“Constructed as a cutting-edge showpiece mansion in its era, Melbourne’s aged Green Gables estate has slowly structurally deteriorated over the generations — within the looming shadow of a wrecking ball.
Volunteers have spent the past dozen years fundraising and trying to strike a deal to buy the six-bedroom, 1896-vintage American Four Square/Queen Anne house — which features a distinctive octagonal porch — to refurbish as a public asset.
Finally, their historic-home quest has proven successful.
A $482,500 Florida Division of Historical Resources matching grant to help buy Green Gables has been approved in the state budget, said Nicole Hu, historic preservation grants specialist…
Marion Ambrose, president of the preservation-minded nonprofit Green Gables at Historic Riverview Village Inc., described her reaction as “stunned.”
‘I believed we would get it. I was sure we could get it. After all this time, to actually have it happen was pretty mind-numbing. But I’m very excited,’ Ambrose said.
Photo: Tim Shortt, Florida Today
The initial goal: Stabilize the home’s foundation, which has sunk a few inches near the octagonal porch. She said volunteers will also partner with the Marine Resources Council to plant mangroves and install oyster beds along the lagoon shoreline.”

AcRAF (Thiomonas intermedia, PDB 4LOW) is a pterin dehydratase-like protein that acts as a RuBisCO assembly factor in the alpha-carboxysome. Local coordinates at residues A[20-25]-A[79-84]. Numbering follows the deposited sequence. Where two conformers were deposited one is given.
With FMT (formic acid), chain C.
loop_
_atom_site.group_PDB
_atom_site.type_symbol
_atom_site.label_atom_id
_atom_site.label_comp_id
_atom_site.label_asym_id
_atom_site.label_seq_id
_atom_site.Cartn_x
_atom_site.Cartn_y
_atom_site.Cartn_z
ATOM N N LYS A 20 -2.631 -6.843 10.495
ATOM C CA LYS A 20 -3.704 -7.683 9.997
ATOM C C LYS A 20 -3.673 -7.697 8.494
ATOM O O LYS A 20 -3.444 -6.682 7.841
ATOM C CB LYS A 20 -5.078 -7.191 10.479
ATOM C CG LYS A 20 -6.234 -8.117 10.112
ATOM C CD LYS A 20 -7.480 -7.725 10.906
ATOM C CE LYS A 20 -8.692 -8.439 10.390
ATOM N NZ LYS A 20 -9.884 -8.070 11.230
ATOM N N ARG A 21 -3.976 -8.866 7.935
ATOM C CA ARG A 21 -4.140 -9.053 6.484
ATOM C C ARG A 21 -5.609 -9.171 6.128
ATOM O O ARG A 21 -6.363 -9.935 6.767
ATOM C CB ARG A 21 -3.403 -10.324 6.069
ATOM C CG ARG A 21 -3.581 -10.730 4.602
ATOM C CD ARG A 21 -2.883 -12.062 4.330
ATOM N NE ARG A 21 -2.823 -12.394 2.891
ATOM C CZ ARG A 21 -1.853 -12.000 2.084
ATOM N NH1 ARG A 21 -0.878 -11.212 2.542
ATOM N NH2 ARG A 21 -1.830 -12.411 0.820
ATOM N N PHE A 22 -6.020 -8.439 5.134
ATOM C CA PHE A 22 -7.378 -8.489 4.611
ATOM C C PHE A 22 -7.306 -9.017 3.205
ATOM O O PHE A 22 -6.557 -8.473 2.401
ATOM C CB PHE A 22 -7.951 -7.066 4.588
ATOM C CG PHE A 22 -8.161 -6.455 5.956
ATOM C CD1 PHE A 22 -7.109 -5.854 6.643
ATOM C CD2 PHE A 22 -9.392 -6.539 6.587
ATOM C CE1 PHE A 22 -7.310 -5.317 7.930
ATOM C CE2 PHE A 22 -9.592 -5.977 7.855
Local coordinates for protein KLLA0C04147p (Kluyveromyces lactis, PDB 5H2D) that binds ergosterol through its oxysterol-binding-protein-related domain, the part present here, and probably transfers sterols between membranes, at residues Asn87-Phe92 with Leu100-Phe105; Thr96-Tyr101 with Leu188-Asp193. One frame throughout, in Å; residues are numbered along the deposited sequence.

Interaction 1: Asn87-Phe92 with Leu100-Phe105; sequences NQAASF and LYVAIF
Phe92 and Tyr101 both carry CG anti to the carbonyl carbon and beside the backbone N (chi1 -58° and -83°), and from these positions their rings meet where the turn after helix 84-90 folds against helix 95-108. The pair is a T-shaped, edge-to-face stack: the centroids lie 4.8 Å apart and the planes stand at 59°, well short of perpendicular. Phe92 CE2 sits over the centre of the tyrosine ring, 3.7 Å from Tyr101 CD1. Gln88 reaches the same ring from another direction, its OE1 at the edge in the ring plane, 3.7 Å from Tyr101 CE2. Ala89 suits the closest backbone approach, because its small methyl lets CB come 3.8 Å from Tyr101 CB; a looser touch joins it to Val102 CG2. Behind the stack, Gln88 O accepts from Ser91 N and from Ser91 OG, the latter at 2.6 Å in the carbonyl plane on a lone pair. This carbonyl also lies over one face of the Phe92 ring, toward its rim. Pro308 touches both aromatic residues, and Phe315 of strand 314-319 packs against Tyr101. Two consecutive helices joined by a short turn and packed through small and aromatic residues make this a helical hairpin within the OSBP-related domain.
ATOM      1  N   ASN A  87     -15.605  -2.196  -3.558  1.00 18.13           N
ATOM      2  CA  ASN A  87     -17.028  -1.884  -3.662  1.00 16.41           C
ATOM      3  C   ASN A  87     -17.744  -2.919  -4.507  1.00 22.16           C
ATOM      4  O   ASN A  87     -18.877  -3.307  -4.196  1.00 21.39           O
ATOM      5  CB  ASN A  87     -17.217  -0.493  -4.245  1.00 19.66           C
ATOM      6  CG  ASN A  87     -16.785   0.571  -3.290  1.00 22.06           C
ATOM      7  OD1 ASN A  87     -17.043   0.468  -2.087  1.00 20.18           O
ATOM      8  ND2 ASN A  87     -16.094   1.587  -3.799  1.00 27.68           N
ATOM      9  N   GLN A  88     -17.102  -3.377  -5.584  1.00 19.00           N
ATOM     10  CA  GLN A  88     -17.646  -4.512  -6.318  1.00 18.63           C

“During a meeting on March 22, Alachua county commissioners passed a motion to buy a parcel of land at the intersection of U.S. 441 and Tuscawilla Road, in order to preserve Native American history.
A developer wanted to turn the 5-acre property into a Dollar General store. The land holds historical significance because it is where the second Seminole war started. Micanopy resident Aaron Weber has been fighting to preserve this land since March of 2020.
‘Everyone told us we couldn’t do it, from former county commissioners to hired experts, and something just kept us persevering and pushing along. It was like the spirit of Osceola was with us, that spirit of never surrendering and never quitting,’ Weber said.
Weber said along the process more people joined like Micanopy resident Robert Rosa.
‘It was a difficult process. Most of our people are unseen, our voices are invisible or even ourselves are invisible to the common people, the government. They just don’t realize that we are still here,’ Rosa said.
Martha Tommie, member of the Seminole tribe, feels thankful.
‘He said, we won. And I just started being humble and just respecting our elders and our ancestors and our Seminole tribe of today,’ Tommie said.
Weber said with this gesture the board of county commissioners in Alachua county showed they care.
‘The county motto is Where nature and culture meet and they exemplified that and they care about nature,’ Weber said…”
“The Marie Selby Botanical Gardens soon will offer visitors a brand-new, ‘Old Florida’ way to experience both of its bayfront campuses, according to a news release.
Starting in January, Selby Gardens will launch Selby Gardens by Boat, a boat tour that includes a narrated, round-trip cruise between its Downtown Sarasota campus and its Historic Spanish Point campus, access to both sites for self-guided touring, and lunch at the Historic Spanish Point campus…
‘Selby Gardens’ two sanctuaries are so significant and beloved in large part thanks to their bayfront locations,’ Jennifer Rominiecki, president and CEO of Marie Selby Botanical Gardens, said. ‘The water is central to the history and appeal of our two campuses, so it only makes sense to connect them by boat. This tour is going to offer an immersion into native nature, our regional history and the ecology of the area…’